Views from the London School of Hygiene & Tropical Medicine

Drip stands at the Kerry Town the Ebola treatment centre. Credit: Ankur Gupta-Wright

Improving the clinical care of Ebola patients

Dr Ankur Gupta-WrightBy Dr Ankur Gupta-Wright, Clinical Research Fellow at the School. 

Recent positive results from the Guinea Ebola vaccine trial, which suggested a vaccine could provide high protection against the virus, were welcome news. However, it’s also essential that we continue to carry out research to ensure Ebola patients are receiving appropriate care and effective treatment.

I’m part of a research team that has just published a paper in The Lancet Infectious Diseases, which provides insights into how the Ebola virus affects the body, in order to better inform clinical case management. It’s the result of work carried out at the Ebola treatment centre in Kerry Town.

It was late October in 2014 when I found out I was going to Sierra Leone as part of the first cohort of NHS workers recruited for the Department of International Development (DFID). The West African Ebola epidemic was prominent in the news, and cases were increasing week-by-week. As an infectious diseases doctor, I had learned how to don the personal protective equipment that reduces the risk of acquiring Ebola from patients, I knew what the textbooks said about Ebola, I had looked after patients with other severe infectious diseases such as dengue haemorrhagic fever and anthrax, but I hadn’t yet managed a patient with Ebola.

So, I did what every doctor would do in that circumstance, and tried to prepare myself as well as possible. I attended several talks by colleagues who had already returned from the ‘front line’ in West Africa to get tips about how to recognise and manage Ebola patients. I quickly learnt that the many NGOs involved in the Ebola response at that time had quite different strategies for managing sick patients – for example some gave intravenous fluids, some did not.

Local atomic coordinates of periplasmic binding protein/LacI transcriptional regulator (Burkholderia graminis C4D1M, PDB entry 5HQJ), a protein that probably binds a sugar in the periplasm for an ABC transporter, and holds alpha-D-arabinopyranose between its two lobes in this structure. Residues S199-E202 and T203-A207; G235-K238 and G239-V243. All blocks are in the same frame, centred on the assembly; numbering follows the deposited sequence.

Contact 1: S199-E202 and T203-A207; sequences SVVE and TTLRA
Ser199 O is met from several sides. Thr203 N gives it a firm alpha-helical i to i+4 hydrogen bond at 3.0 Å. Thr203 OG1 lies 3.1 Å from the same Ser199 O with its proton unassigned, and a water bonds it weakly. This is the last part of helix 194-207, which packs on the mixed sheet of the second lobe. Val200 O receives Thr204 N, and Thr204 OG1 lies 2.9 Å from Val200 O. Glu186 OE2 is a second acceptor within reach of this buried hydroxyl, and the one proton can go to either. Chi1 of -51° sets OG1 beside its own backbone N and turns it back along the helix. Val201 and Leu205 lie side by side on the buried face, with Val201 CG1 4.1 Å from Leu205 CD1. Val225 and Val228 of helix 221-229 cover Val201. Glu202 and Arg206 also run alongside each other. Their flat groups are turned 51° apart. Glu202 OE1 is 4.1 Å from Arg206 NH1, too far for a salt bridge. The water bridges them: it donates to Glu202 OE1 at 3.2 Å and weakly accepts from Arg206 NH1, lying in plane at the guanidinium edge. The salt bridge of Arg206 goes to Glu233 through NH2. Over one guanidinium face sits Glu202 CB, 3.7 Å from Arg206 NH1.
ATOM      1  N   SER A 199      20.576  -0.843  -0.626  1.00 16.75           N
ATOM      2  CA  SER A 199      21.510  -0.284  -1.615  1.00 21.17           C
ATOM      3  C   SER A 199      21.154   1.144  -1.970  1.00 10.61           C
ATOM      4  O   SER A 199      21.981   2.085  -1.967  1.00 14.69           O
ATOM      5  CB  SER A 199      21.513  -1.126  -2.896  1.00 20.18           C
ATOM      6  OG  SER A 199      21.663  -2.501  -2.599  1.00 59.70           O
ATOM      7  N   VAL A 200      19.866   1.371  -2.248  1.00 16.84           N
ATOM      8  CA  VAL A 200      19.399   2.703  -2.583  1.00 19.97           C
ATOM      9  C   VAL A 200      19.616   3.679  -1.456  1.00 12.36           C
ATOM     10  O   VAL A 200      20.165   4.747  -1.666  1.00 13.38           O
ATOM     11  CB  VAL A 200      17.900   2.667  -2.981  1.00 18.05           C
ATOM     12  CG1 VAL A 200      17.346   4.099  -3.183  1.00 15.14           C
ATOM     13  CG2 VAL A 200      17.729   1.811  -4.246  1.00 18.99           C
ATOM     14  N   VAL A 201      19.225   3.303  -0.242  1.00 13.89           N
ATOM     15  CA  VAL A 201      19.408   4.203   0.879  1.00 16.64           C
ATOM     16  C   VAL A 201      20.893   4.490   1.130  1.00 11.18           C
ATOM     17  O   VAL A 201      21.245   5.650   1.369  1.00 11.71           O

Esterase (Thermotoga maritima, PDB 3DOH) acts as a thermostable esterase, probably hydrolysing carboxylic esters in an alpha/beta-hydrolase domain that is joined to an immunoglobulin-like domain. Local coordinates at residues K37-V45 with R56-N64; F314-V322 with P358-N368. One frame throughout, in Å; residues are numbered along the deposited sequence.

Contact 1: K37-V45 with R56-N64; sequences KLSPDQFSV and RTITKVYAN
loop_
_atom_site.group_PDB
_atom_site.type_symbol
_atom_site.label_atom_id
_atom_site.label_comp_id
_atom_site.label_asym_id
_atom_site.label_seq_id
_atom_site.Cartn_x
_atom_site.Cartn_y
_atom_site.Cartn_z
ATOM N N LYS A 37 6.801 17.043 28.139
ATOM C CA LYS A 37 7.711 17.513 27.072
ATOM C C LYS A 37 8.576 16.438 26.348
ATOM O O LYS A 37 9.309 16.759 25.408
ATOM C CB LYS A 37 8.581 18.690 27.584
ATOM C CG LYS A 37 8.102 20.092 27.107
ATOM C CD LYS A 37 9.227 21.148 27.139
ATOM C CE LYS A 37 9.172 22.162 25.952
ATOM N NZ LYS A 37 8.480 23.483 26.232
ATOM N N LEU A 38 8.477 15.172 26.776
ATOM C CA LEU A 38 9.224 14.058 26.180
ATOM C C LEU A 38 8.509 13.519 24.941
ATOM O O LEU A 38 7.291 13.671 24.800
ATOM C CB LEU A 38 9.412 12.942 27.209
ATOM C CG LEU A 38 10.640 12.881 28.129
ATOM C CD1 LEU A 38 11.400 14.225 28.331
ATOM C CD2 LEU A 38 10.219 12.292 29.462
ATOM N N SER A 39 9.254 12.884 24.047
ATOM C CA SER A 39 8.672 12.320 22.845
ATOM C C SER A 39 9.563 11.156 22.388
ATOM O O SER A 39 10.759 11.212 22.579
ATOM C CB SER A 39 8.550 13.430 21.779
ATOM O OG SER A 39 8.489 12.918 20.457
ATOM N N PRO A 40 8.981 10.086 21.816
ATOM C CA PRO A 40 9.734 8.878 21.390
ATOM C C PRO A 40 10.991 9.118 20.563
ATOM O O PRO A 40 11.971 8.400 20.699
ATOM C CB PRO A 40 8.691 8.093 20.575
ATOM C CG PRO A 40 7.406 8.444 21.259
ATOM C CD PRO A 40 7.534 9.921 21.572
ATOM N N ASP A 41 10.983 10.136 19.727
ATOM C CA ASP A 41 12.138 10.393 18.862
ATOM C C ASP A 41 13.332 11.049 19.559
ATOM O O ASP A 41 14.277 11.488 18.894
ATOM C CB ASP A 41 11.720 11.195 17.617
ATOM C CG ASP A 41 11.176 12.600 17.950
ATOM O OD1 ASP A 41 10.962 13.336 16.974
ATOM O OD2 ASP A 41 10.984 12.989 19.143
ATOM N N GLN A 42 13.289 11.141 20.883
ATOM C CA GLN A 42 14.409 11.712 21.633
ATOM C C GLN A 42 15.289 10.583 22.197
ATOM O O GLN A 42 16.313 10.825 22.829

When I turned to the scientific literature for help, I discovered little research had been done on Ebola given most previous outbreaks had been small, sporadic and in remote settings. Whilst the World Health Organization’s pocket guide to viral haemorrhagic fevers was excellently written and very useful, much of the guidance was based on anecdotal experience and expert opinion. Much was written about experimental treatments such as ZMapp and clinical trials of new antivirals, but I wouldn’t have access to any of these in West Africa. My reading left me with more questions than answers.

I was posted to the Kerry Town Ebola Treatment Unit outside Freetown, run by Save the Children International and funded by DFID. The Kerry Town care team was a mix of Sierra Leone Ministry of Health staff, the Cuban Medical Brigade, NHS, and Save the Children International staff and volunteers. The unit shared a site with the UK Defence Medical Services treatment facility for healthcare workers. Fortunately, they had spare lab capacity to process blood tests (full blood counts and blood electrolyte levels) which enabled us to test blood on most patients as soon as they were admitted to Kerry Town. Very quickly we realised not only was the information from the blood tests incredibly useful when making clinical decisions about managing our patients, it was also answering some of my questions.

Half our patients had kidney failure when they were admitted. When we combined the blood test data with routinely collected information on patients’ clinical presentation and survival, we found that kidney failure didn’t only occur in patients who were dehydrated from severe vomiting and diarrhoea as was previously thought. Patients with mild symptoms could also have kidney failure which put them at higher risk of dying. One in three patients also had abnormal potassium levels, either too high or too low. Whilst liver inflammation was very common, liver failure was rare.

Our findings shed light on the clinical course of Ebola and clinical management. With basic supportive treatment including intravenous fluids and electrolyte replacement, more patients with kidney failure survived. This supports the use of intravenous fluids for Ebola patients, which remains controversial. Abnormal potassium can be fatal but can be managed with simple interventions, so our results support testing potassium levels. We hope this research, along with other studies emerging from the West African Ebola epidemic, can be used to develop effective and practical protocols for the basic clinical management of Ebola patients for future outbreak responses.


Image: Drip stands at the Kerry Town Ebola treatment centre. Credit: Ankur Gupta-Wright

Comments are closed.